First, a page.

He re-enrolled at Butte College, where he ignited his longstanding passion for math and realized he wanted to become a math teacher. In 2013, he earned three associates of arts degrees, and arrived at Chico State as a mathematics major. He picked up a Spanish education major thanks to his coursework at Butte, then added a third major, Latin American studies.
Caravez brought a tireless work ethic to not only his academics, but his life outside school, as well. While attending classes at Chico State, Caravez also worked full-time at the Walmart Distribution Center in Red Bluff to make ends meet. His three-day-a-week, 3:30 p.m. to 1 a.m. schedule never conflicted with his classes, but it sure made for some rough mornings when he had 8 a.m. classes.
Caravez also pocketed some early math-teaching experience when he tutored the fifth-grade son of his Latin American studies professor Sarah Anderson.
“He was so thoughtful with my son, who was struggling with math concepts,” Anderson said. “He went out of his way to make sure that my son felt comfortable in their sessions.”
Spurred on by a natural curiosity, Caravez dived deeper into the math coursework. He was driven to understand not only mathematical concepts, but also took the rare step of wanting to learn how to teach math to students who were like him as a child. He pondered how he could take his students’ backgrounds into account during the learning process to help them enjoy math as much as he did.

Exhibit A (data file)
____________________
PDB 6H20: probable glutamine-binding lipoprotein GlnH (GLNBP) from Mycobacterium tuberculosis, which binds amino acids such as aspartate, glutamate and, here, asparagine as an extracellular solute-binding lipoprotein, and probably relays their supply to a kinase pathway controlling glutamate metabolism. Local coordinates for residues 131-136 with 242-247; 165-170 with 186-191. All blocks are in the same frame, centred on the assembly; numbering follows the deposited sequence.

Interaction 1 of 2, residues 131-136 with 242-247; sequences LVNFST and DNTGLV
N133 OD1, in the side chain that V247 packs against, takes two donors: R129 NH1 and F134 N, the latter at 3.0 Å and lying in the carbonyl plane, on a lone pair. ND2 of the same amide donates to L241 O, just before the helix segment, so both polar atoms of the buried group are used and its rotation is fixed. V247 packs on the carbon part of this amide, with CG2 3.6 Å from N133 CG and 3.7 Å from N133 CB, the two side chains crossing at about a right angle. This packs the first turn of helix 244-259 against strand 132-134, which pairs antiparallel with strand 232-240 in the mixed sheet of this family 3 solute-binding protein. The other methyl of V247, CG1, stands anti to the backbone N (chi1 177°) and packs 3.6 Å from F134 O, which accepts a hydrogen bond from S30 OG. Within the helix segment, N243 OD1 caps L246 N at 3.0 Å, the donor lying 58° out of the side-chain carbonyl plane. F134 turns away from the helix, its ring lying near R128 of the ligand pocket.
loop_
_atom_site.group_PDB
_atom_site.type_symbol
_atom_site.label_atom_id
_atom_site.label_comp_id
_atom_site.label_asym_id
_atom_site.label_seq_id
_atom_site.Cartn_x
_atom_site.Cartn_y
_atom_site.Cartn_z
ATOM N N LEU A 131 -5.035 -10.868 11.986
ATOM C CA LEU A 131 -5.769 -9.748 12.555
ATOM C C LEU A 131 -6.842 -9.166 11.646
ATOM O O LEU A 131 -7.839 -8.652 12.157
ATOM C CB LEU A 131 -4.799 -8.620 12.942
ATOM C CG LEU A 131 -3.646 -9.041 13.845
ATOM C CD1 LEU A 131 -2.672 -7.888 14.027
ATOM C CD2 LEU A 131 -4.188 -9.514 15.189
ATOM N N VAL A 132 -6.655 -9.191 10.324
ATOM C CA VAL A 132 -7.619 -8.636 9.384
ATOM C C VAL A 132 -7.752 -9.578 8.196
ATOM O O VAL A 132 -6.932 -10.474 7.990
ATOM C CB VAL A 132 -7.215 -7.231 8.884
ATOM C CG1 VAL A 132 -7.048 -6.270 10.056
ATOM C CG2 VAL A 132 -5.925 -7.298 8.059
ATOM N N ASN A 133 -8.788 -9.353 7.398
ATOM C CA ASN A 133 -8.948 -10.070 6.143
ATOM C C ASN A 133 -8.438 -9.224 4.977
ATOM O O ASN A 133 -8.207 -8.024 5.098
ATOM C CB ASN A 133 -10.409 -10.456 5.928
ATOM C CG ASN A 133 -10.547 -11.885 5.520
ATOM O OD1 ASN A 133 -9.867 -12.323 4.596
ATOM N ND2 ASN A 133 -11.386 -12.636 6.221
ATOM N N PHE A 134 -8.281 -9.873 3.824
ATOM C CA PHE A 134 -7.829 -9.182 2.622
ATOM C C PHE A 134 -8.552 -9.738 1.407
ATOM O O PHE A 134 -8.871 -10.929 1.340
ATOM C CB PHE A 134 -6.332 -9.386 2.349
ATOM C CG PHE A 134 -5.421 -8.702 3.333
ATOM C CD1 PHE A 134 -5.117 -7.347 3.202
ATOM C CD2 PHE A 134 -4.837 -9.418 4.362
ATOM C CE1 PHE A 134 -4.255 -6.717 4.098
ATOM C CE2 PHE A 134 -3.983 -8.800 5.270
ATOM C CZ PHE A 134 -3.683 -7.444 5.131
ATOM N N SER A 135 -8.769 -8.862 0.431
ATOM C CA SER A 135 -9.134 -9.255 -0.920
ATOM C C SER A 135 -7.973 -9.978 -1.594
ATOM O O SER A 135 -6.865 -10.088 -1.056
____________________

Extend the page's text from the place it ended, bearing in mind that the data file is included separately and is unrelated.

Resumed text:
M.E. Matthews, one of Caravez’s math professors, said this approach set him apart from her other math students.
“He came into it ahead of the curve in that sense,” said Matthews. “He was already aware that it’s not just about how much you like math, but also where your students come from and how you’re getting them to enjoy the mathematical classroom experience.”
At one point, Caravez visited Matthews during her office hours, when she mentioned how excited she was for him to be a teacher and how much he had to offer. Caravez countered by telling her he was thinking of dropping his math major.
The grind of coursework for three majors and full-time employment were beginning to take a toll. He was enduring a painful divorce. And he was overwhelmed by how long it was going to take to fulfill his math major requirements.
The lofty heights and future accomplishments he once envisioned for himself were beginning to dissolve. Matthews reminded him of the astonishing potential she saw in him.
“At first, it was a lot of, ‘You’re going to be a great math teacher, we have to keep you here,’” she recalled.
They continued to visit throughout the semester, with Matthews investing time talking to Caravez about teaching and supporting his future students. She helped put his path into perspective.